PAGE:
The Spey Fishery Board
The Spey Fishery Board is responsible for the Spey Fishery District, which includes 52 rod fisheries within the mainstem of the Spey and its tributaries.
The Spey Fishery Board was established under the 1862 and 1868 Salmon Fisheries legislation. This was subsequently amended and presently stated in the Salmon Act 1986 and the Salmon Conservation (Scotland) Act 2001. This legislation has more recently been amalgamated under the Salmon and Freshwater Fisheries (Consolidation) (Scotland) Act 2003. There are 42 District Salmon Fishery Boards around Scotland, of which the Spey Fishery Board is considered to be one of the “Big Four”, alongside the Tweed Commission and the Dee and Tay District Salmon Fishery Boards. The Board is empowered under the legislation to take such acts as it considers expedient for the protection, enhancement and conservation of Atlantic Salmon and Sea Trout stocks and their fisheries.
The Spey Foundation
The Spey Foundation is the research branch of the board, its main remit being to provide the Board with scientific evidence to assist with their management decisions.
The Spey Foundation, like its predecessor the Spey Research Trust, is administered by a Research Committee which was set up under a Deed of Trust in June 1982, and is a charitable organisation.
The Foundation’s main role is to undertake research in a range of topics and provide scientific evidence to the Board which they can use to base management decisions on. The Foundation staff carry out surveys and projects which are aimed at producing results and evidence for what the river needs to be a healthy and supportive environment for the many species that live in and around it. Regular monitoring work includes the annual electrofishing surveys, which we use as a way to check the population of juvenile salmon and trout in the river. During the spring we run smolt traps on tributaries to assess the number of juvenile salmon and trout migrating to sea. Although the marine phase of salmon and sea trout is largely out with our control, our aim is to ensure we are fully aware of the threats and what can be done to mitigate them, as well as ensuring the river is producing the maximum number of smolts possible, and thus contributing to the returning adult stock. Education is a further important part of our remit, covering a wide range of subjects which work with the Curriculum for Excellence in schools, and give pupils the chance to learn new and exciting information relevant to their local community.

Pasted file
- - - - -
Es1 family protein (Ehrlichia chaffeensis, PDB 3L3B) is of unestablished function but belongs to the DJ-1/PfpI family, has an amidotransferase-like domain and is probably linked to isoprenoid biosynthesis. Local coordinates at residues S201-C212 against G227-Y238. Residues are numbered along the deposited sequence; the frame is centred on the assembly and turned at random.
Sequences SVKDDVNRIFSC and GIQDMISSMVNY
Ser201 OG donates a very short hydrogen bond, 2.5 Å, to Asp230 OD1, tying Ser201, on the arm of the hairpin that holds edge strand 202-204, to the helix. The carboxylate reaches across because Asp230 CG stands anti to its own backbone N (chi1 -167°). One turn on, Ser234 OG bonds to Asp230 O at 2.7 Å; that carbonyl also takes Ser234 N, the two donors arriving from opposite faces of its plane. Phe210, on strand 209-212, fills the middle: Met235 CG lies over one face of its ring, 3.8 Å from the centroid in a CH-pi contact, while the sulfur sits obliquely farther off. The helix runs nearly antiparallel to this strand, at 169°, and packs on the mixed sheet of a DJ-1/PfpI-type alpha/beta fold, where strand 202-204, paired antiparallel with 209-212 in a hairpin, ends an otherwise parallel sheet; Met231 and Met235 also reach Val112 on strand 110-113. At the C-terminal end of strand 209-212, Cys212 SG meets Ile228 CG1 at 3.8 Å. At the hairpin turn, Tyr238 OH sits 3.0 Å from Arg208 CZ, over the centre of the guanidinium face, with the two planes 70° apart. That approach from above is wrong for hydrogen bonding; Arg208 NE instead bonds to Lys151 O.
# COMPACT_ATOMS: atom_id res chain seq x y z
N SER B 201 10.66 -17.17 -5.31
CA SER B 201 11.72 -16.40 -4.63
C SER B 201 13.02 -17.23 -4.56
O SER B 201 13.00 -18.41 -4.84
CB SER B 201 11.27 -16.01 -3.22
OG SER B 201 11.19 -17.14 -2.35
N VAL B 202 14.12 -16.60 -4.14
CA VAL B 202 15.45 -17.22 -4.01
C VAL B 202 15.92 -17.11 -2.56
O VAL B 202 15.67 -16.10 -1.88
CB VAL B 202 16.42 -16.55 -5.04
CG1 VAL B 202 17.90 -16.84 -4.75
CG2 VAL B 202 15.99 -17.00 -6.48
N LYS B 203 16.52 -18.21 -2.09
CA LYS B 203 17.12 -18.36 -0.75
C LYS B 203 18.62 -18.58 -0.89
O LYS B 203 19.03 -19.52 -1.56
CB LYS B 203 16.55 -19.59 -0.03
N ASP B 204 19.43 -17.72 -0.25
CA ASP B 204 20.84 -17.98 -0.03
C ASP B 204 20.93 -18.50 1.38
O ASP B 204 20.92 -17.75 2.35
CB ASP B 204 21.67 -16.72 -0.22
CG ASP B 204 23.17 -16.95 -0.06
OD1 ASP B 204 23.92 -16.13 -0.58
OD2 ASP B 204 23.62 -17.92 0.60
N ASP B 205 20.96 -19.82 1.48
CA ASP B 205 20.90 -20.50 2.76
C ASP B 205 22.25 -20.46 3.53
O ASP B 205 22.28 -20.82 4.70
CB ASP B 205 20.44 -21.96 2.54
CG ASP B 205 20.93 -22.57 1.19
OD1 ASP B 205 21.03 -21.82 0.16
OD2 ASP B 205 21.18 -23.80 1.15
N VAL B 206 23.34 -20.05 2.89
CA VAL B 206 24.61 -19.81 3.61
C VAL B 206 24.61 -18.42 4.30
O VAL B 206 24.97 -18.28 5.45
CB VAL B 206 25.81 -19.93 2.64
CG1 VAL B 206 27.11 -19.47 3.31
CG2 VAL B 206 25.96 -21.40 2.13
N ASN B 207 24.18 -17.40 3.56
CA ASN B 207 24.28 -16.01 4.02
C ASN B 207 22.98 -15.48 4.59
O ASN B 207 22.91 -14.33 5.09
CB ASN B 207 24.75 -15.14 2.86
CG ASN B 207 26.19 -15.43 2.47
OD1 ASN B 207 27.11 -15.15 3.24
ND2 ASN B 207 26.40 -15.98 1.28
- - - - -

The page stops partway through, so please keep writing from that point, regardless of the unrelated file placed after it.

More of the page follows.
Collectively, the Spey Foundation is, or has been involved in a wide range of activities:
- Electro-Fishing Surveys & Monitoring
- Scale Reading & Data Collation
- Fish Counter operation – acoustic counter on mainstem at Delfur and a vaki counter on the Dullan; adult traps on River Fiddich and mainstem at Spey dam
- Catch Data Analysis
- Smolt Trap Operation
- Habitat Management
- Education – “Salmon in the Classroom” and general presentations on aquatic wildlife
- Thermal Discharge Monitoring for Distillers
- Water Sampling/Monitoring for Wind Farm developments
- Preparation and Implementation of Fishery Management Plans, including for Wind Farm Developments
- Collation and Preparation of samples for the FASMOP Genetic Analysis project
- Bio-security Planning for Invasive Non-Native Species
- Co-ordinator for the Scottish Mink Initiative in the Spey catchment, aiming to eradicate the non-native species American mink
Do support this local Foundation by making a donation to the Trust when you book through www.fishspey.co.uk